pascal convert

1998 - 2005



Le contenu de cette page nécessite une version plus récente d’Adobe Flash Player.

Obtenir le lecteur Adobe Flash

Lamento est un recueil de cinq textes tirés de l'ouvrage du même nom, édité par le Musée d'Art Moderne Grand-Duc Jean, (Mudam Luxembourg), à l'occasion de l'acquisition du Musée des trois sculptures de Pascal Convert autour de la question de la photographie de presse.

No doubt because I am writing these lines near the North Sea, in a landscape of dunes and overturned blockhouses, when I think of Convert's work, I think of his archaeological practices. By analogy, that is: what he drew on the Basque coast were not plans of geometrical concrete fortifications, but of exotic and eclectic villas. The blockhouses were destroyed by their own weight: too heavy for the hillocks of sand that were supposed to support them, they slid, the bases broke up, and some of them fell to the bottom of the slopes and are now no more than Cubist fragments sticking out of the sand or sea. Convert's villas were threatened then destroyed by erosion, the crumbling of the cliffs, the frittering of the earth by the ocean. These histories resemble each other only remotely. Except that both are stories about time, stories of destruction. And, consequently, stories of memory, of vestiges and exhumations - as are Convert's works, as much the wax sculptures as the phantoms of villas traced on the cliffs, the imprints of his body or the roots of trees.


By a simplification that, like others, is open to criticism, one could say that each of his works corresponds to an equation with three unknowns, to a formula in which three forces clash or combine: the force that builds, a natural or a collective force sustained by one or several machines; the force that destroys, in most cases a blind force that one could consider as natural, whether the nature in question is that of objects - Nature with a capital N - or that of human beings and their systems; and the dogged, feeble force of human will, of the artist, who refuses to be submerged by any of these powers, who refuses to be just "pure" production or "simple" nature.

Each of these words calls for elucidation, which I will endeavour to provide as best I can, bearing in mind that there is nothing neutral about such an attempt at commentary and that its author plays a considerable role in it. For if he writes with a mind to the artist's works and what he knows about the artist, he also and to the same degree writes with what he himself is and knows about it, or does not know.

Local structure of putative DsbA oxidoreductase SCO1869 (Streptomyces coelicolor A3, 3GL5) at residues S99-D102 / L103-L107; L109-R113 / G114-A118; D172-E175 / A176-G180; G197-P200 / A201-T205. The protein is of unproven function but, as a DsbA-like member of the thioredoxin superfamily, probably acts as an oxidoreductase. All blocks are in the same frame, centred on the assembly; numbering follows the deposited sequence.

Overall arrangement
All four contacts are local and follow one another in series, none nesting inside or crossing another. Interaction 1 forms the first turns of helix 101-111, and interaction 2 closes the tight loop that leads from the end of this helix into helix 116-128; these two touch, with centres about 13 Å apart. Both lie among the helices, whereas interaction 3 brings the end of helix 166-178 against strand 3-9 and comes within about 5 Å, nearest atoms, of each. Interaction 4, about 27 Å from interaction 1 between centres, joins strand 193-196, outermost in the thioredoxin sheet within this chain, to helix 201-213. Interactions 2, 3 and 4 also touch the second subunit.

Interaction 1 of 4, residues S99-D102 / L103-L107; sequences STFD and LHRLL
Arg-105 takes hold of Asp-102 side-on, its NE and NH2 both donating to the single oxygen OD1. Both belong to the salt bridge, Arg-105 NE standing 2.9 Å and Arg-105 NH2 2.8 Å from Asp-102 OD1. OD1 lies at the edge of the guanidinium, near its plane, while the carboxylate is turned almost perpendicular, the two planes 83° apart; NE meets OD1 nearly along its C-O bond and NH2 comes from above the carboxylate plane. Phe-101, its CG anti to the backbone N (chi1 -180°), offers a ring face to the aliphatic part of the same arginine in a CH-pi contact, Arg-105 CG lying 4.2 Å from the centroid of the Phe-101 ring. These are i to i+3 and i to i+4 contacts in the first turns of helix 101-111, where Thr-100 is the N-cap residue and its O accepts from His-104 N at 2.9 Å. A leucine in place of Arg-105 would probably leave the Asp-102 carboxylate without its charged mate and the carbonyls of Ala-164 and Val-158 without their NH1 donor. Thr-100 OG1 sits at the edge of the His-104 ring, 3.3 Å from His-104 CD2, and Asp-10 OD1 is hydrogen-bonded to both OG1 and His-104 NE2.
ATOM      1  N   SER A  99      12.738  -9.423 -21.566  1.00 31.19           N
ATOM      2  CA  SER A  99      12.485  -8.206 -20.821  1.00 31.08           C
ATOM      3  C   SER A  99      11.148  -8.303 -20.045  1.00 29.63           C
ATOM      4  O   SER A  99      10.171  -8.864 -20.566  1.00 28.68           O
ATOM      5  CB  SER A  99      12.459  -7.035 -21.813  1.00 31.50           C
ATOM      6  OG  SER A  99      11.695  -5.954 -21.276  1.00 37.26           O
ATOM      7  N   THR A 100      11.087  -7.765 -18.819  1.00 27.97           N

What are these wax sculptures that Convert conceived and made several years ago now? Originally, they were images, photographs or a still from a filmed report. The word"image" cannot in itself be considered sufficient, especially since nowadays it is made to serve all kinds of discourses, and even more so because the "images" that Convert works with are not only or simply visual representations of given moments of contemporary history.
They have their own history, an origin, a specific definition, because they belong to a society of images - our society, which we cannot understand by comparing it to any other, and especially not to ancient societies, whose representations we call paintings or sculptures.

To limit oneself to what the eye sees would be to blanket out the conditions and contexts, to hastily adopt the suggestions implicit in the titles unofficially given to these photos, Pieta and Madonna, which fit them into a Christian iconography going back many centuries. In formal terms, that would be apt, certainly. But these names imply a comparative approach which if we are not careful, might lead us to think that because they are, respectively, a Pieta and a Madonna, these representations are "like" the Pietas and Madonnas of art history, like a Pontormo or a Caravaggio, say. Which they are not. A Pontormo or a Caravaggio is, by definition, immediately and undoubtedly considered in terms of a work of art, as a fresco or oil on canvas painted for the collection of a patron of the arts or for the wall of a chapel. It was, at the moment of its execution, subject to two different judgements, concerning its religious orthodoxy and its artistic excellence. The latter can be determined according to many contradictory or complementary criteria, but these criteria are known to those who form the community of art connoisseurs.